UKRAINE – SkyUp Airlines, a Ukrainian budget carrier, has been granted permission by the US Department of Transportation (DOT) to operate charter flights of its Boeing 737 fleet to the United States.
Utilizing its single-aisle Boeing 737 aircraft fleet, SkyUp Airlines swiftly obtained a foreign air carrier permit through a streamlined process.
While relatively unknown internationally, SkyUp Airlines gained global attention in 2021 when its flight attendants were outfitted in eye-catching bright orange trouser suits and comfortable white sneakers.
SkyUp Airlines Eyes US with Boeing 737
SkyUp Airlines: From Regional Short-Haul to Charter Services Amid Crisis.
Established in 2018 as a budget airline, SkyUp initially focused on regional short-haul flights within Europe and Ukraine. However, everything changed when Russia invaded Ukraine in February 2022.
With civilian air traffic suspended due to the closure of Ukrainian airspace, SkyUp had to adapt its business strategy swiftly. The airline shifted gears to provide charter services on behalf of other European and international carriers.
Fortunately, foreseeing the escalating situation, SkyUp had already taken the precaution of parking its aircraft outside of Ukraine. This strategic move enabled the airline to quickly resume operations once Ukrainian airspace was closed, ensuring its continued service amidst the crisis.
Amidst the ongoing conflict, SkyUp swiftly obtained multiple ‘wet lease’ agreements, ensuring its survival by providing aircraft, crew, insurance, and maintenance services to other airlines.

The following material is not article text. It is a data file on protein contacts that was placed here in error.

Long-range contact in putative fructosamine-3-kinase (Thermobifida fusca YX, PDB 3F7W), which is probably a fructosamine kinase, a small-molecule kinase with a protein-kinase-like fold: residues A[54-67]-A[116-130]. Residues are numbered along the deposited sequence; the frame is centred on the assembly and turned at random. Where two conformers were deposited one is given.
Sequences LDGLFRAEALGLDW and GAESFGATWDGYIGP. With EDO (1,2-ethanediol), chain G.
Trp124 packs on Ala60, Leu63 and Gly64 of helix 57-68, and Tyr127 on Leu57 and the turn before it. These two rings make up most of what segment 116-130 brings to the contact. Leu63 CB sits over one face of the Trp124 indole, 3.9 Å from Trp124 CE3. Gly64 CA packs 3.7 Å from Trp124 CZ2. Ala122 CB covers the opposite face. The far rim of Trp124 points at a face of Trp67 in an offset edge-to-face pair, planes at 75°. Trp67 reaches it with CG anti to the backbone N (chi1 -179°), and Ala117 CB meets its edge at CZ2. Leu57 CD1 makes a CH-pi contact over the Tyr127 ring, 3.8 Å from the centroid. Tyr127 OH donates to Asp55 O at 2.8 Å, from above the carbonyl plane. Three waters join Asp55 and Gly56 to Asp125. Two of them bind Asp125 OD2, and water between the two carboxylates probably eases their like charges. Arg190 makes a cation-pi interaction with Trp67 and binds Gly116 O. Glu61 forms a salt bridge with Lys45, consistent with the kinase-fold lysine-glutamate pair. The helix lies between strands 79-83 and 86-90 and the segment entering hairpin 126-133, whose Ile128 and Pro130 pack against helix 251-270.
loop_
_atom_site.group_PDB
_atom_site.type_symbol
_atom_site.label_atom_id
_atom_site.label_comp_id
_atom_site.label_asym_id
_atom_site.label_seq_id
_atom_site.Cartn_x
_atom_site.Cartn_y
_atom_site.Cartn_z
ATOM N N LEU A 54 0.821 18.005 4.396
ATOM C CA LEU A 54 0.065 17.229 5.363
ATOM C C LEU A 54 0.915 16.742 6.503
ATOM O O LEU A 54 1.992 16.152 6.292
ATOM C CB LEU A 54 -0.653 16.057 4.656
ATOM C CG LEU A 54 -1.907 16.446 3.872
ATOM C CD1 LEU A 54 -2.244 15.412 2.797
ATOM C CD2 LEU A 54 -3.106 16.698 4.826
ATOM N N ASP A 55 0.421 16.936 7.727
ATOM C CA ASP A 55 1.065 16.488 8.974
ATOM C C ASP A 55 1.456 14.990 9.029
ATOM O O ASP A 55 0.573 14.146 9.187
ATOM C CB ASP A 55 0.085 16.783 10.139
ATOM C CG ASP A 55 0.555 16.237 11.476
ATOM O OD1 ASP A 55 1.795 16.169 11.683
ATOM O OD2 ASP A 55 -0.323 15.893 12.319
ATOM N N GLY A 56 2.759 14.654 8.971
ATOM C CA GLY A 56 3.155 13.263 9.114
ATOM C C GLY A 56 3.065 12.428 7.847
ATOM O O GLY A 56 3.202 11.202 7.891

Despite the turmoil in their home country, these strategic partnerships have enabled SkyUp to maintain operations and navigate through challenging times.
SkyUp Airlines, Navigating Rough Waters: Setbacks in the ‘Interim’ Business Strategy
Earlier this year, SkyUp Airlines encountered another tragic incident while operating ‘wet-lease’ services for Sun Air. The airline had received a charter from Sun Air to operate flights to Sudan from Cairo, Jeddah, and Riyadh.
During an attack on Khartoum Maṭār Al-Khurṭūm Al-Duwaliyy International Airport by Sudanese rebels on April 15, two of SkyUp’s Boeing 737s were parked on the ground. Heavy gunfire destroyed several aircraft, including the two SkyUp 737s.
In the midst of escalating conflict in Khartoum, 36 SkyUp employees were stranded in Sudan for several days before being evacuated across the Egyptian border. Following the tragedy, the airline suspended its contract with Sun Air.
Nevertheless, SkyUp remains actively seeking contracts with tour operators and special charter flights.
SkyUp Airlines, In April, submitted its application for a foreign air carrier permit. On Friday, Benjamin Taylor, the director of the Office of international aviation at the DOT, determined that granting the air carrier permit to the budget carrier based in Kyiv was in the public interest.
The issued permit allows SkyUp to conduct charter operations for both cargo and passenger flights. However, the airline has not disclosed any specific customers at this time.
In April, SkyUp Airlines submitted an application for a U.S. foreign air carrier permit, stating that the permit would provide additional opportunities to strengthen its current business plan and contribute to the resilience of Ukraine’s civil aviation sector.
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